These bitters are named after Mr. Antoine Amedie Peychaud, a pharmacist and Creole immigrant from what is now known as Haiti. Peychaud began dispensing curative bitters with anise notes out of his pharmacy in the French Quarter of New Orleans in 1838. Peychaud dispensed his bitters in Cognac and fans began to ask for them by name at bars throughout the city. The iconic New Orleans cocktail, the Sazerac, uses these red-coloured bitters as a key ingredient.
Round out your collection of essential bitters with a bottle of orange bitters. This is an area where you can try a few different types of bitters, based on the flavours you like best. Angostura Orange Bitters, the only new bitters ever introduced in the company's 180-year history, has a straightforward orange flavour. Regans' Orange Bitters No. 6, another classic choice, is spicy with notes of cardamom, great for stronger spirits like scotch. Many other bitters companies offer an orange bitters, so you can have fun with this one and try a few different kinds.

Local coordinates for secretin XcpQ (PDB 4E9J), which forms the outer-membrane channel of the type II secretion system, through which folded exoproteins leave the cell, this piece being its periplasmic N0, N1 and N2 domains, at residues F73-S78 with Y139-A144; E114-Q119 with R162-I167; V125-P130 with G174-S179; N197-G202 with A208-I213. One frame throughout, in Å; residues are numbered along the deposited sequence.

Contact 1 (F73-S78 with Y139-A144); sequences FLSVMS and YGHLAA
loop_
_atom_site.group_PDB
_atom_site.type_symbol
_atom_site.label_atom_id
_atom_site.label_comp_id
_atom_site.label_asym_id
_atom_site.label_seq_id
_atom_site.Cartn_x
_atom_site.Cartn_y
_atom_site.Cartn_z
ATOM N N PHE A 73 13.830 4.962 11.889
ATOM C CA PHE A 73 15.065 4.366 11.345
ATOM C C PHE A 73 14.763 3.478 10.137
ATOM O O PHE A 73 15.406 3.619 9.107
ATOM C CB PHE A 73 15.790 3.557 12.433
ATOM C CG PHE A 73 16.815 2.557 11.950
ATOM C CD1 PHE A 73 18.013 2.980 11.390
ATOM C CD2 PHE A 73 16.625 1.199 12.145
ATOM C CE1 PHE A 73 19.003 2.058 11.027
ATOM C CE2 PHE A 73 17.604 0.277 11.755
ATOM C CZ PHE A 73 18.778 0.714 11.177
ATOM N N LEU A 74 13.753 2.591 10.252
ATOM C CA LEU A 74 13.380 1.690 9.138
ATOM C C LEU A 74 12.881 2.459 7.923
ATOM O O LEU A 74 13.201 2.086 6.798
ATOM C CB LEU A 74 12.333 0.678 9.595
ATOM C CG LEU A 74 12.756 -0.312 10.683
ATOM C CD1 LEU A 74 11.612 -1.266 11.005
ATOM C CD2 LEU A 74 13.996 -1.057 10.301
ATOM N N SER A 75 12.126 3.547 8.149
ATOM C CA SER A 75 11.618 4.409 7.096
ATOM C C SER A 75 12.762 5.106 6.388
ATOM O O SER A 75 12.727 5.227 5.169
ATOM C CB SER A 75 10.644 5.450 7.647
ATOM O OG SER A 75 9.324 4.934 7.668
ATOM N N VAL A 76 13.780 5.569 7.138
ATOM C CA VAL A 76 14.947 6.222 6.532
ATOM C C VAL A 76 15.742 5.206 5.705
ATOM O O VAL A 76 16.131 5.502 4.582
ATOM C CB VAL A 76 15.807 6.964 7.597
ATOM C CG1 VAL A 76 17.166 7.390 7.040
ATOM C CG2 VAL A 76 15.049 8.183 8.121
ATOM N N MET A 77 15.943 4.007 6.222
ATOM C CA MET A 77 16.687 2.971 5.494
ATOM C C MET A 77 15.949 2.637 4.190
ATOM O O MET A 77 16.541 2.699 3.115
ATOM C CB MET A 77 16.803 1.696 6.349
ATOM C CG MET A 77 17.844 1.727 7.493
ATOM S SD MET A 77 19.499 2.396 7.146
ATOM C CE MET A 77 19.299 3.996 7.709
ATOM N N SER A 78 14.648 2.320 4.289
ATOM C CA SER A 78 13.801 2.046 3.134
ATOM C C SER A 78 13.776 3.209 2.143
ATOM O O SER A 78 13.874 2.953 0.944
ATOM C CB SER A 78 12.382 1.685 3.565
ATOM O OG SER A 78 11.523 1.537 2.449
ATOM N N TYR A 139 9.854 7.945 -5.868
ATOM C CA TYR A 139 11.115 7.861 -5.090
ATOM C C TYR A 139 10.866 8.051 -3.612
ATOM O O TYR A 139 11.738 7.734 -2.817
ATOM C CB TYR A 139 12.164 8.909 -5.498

Grapefruit And Other Citrus Bitters
Both Parsons and Voisey recommended choosing grapefruit bitters once you want to expand your collection. "It's a fun twist on the citrus," Parsons says. Vancouver company Bittered Sling makes a grapefruit and hops bitters, as does Bittermen's, which recommends using it with tequila drinks. You can also try to make your own recipe.